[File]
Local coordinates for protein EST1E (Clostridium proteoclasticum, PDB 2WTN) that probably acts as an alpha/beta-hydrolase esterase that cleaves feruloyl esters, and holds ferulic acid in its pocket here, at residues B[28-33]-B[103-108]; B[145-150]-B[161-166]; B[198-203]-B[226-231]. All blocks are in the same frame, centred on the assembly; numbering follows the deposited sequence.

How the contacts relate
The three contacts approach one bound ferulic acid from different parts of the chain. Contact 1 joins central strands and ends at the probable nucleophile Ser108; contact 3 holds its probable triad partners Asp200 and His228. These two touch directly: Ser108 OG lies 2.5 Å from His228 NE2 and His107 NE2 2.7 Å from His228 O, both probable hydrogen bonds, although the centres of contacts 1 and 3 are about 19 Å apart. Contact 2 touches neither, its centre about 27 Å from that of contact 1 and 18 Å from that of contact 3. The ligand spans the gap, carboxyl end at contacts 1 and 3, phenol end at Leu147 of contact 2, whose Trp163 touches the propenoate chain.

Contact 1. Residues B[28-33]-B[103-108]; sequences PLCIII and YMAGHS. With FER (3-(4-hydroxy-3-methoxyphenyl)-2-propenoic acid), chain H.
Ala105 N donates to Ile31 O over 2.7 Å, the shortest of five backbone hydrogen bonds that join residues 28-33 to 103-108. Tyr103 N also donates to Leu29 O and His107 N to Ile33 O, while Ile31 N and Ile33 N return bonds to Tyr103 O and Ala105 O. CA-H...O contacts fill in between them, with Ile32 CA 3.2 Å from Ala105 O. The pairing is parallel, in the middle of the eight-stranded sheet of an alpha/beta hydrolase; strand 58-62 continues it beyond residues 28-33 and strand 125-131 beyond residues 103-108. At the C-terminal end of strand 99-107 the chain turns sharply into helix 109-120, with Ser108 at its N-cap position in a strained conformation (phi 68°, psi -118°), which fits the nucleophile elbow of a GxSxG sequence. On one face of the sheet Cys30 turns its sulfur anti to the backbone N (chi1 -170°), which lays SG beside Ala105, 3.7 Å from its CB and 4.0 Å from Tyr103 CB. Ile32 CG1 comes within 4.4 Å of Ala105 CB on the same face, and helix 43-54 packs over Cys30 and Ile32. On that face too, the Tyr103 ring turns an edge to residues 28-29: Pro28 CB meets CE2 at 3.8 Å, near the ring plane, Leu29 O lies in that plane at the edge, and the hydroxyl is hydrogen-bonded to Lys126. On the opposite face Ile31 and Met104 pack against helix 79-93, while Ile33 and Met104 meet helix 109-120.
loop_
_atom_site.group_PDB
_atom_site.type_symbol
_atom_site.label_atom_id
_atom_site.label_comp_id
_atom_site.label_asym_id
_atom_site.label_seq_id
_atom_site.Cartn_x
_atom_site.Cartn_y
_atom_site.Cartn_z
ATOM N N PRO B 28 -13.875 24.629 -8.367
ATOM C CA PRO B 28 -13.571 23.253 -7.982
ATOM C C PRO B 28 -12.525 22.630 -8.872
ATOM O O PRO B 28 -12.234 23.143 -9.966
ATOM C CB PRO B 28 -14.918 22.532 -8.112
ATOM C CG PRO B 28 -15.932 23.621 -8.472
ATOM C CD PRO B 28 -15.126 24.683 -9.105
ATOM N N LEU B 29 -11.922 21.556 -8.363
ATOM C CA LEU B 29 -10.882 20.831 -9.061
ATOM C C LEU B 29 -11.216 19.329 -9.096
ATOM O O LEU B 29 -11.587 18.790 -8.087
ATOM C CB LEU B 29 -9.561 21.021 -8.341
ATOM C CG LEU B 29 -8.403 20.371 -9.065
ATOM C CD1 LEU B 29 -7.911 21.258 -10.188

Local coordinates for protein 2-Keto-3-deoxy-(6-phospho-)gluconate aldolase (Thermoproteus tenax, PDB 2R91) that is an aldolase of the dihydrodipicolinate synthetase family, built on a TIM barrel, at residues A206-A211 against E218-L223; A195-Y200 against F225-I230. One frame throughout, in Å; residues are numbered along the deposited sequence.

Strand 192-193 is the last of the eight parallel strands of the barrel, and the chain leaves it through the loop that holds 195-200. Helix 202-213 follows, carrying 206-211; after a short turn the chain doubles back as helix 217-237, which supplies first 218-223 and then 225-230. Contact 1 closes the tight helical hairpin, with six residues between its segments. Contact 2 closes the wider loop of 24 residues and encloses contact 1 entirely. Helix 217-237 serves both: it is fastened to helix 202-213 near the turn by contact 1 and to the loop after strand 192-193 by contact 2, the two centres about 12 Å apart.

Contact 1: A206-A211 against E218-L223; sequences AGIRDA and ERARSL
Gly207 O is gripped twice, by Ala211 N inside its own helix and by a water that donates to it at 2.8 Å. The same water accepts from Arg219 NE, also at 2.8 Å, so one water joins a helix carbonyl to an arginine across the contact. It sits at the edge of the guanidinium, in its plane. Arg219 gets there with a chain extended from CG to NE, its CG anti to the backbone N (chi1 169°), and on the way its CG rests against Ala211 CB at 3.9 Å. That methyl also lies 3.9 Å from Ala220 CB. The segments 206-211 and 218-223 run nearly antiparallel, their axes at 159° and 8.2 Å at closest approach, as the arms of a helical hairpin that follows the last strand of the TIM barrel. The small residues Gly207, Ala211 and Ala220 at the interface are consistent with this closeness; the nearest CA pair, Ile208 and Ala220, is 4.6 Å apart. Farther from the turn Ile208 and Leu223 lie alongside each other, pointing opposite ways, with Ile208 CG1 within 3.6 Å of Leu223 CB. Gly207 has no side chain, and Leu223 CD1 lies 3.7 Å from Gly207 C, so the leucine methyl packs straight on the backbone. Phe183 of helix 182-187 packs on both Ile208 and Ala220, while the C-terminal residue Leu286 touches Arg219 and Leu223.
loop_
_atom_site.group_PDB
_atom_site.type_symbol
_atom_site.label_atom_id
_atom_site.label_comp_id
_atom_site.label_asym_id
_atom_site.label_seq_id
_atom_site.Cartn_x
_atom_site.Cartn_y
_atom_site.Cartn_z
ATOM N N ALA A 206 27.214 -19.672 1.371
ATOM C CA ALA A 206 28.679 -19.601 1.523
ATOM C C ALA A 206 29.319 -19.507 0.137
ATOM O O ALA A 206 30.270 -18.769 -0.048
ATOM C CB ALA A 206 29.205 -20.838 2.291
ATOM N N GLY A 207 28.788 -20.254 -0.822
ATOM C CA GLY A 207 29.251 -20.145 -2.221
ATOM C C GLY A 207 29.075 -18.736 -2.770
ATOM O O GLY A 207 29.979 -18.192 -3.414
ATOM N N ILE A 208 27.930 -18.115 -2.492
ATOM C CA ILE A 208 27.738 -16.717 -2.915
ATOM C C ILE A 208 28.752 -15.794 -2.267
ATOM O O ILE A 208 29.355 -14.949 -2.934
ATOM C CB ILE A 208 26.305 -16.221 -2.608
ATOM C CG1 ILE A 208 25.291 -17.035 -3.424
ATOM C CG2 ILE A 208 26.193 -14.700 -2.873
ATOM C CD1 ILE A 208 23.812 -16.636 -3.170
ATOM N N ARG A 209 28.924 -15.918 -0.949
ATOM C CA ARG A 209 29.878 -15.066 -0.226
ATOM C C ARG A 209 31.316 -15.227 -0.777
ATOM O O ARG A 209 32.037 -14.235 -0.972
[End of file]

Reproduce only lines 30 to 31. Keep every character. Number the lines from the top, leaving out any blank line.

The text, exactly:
Local coordinates for protein 2-Keto-3-deoxy-(6-phospho-)gluconate aldolase (Thermoproteus tenax, PDB 2R91) that is an aldolase of the dihydrodipicolinate synthetase family, built on a TIM barrel, at residues A206-A211 against E218-L223; A195-Y200 against F225-I230. One frame throughout, in Å; residues are numbered along the deposited sequence.

Strand 192-193 is the last of the eight parallel strands of the barrel, and the chain leaves it through the loop that holds 195-200. Helix 202-213 follows, carrying 206-211; after a short turn the chain doubles back as helix 217-237, which supplies first 218-223 and then 225-230. Contact 1 closes the tight helical hairpin, with six residues between its segments. Contact 2 closes the wider loop of 24 residues and encloses contact 1 entirely. Helix 217-237 serves both: it is fastened to helix 202-213 near the turn by contact 1 and to the loop after strand 192-193 by contact 2, the two centres about 12 Å apart.